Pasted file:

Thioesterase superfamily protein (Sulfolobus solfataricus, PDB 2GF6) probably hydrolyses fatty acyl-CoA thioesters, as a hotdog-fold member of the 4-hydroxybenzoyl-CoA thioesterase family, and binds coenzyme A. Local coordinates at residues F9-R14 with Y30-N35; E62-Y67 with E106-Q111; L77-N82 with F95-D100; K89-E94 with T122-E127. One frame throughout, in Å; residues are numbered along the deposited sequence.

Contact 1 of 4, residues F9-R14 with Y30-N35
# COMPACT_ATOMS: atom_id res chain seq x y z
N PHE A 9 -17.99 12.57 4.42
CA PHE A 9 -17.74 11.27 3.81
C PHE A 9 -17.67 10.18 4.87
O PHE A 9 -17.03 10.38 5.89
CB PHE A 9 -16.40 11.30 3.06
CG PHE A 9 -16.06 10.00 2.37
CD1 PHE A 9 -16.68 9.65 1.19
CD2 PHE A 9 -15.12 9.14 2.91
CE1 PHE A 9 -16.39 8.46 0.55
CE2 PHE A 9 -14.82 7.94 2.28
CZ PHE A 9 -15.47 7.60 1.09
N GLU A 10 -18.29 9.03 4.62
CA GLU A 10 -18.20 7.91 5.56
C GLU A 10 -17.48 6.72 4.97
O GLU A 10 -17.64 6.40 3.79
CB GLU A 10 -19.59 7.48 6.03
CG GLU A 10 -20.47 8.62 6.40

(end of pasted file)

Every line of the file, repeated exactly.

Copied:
Thioesterase superfamily protein (Sulfolobus solfataricus, PDB 2GF6) probably hydrolyses fatty acyl-CoA thioesters, as a hotdog-fold member of the 4-hydroxybenzoyl-CoA thioesterase family, and binds coenzyme A. Local coordinates at residues F9-R14 with Y30-N35; E62-Y67 with E106-Q111; L77-N82 with F95-D100; K89-E94 with T122-E127. One frame throughout, in Å; residues are numbered along the deposited sequence.

Contact 1 of 4, residues F9-R14 with Y30-N35
# COMPACT_ATOMS: atom_id res chain seq x y z
N PHE A 9 -17.99 12.57 4.42
CA PHE A 9 -17.74 11.27 3.81
C PHE A 9 -17.67 10.18 4.87
O PHE A 9 -17.03 10.38 5.89
CB PHE A 9 -16.40 11.30 3.06
CG PHE A 9 -16.06 10.00 2.37
CD1 PHE A 9 -16.68 9.65 1.19
CD2 PHE A 9 -15.12 9.14 2.91
CE1 PHE A 9 -16.39 8.46 0.55
CE2 PHE A 9 -14.82 7.94 2.28
CZ PHE A 9 -15.47 7.60 1.09
N GLU A 10 -18.29 9.03 4.62
CA GLU A 10 -18.20 7.91 5.56
C GLU A 10 -17.48 6.72 4.97
O GLU A 10 -17.64 6.40 3.79
CB GLU A 10 -19.59 7.48 6.03
CG GLU A 10 -20.47 8.62 6.40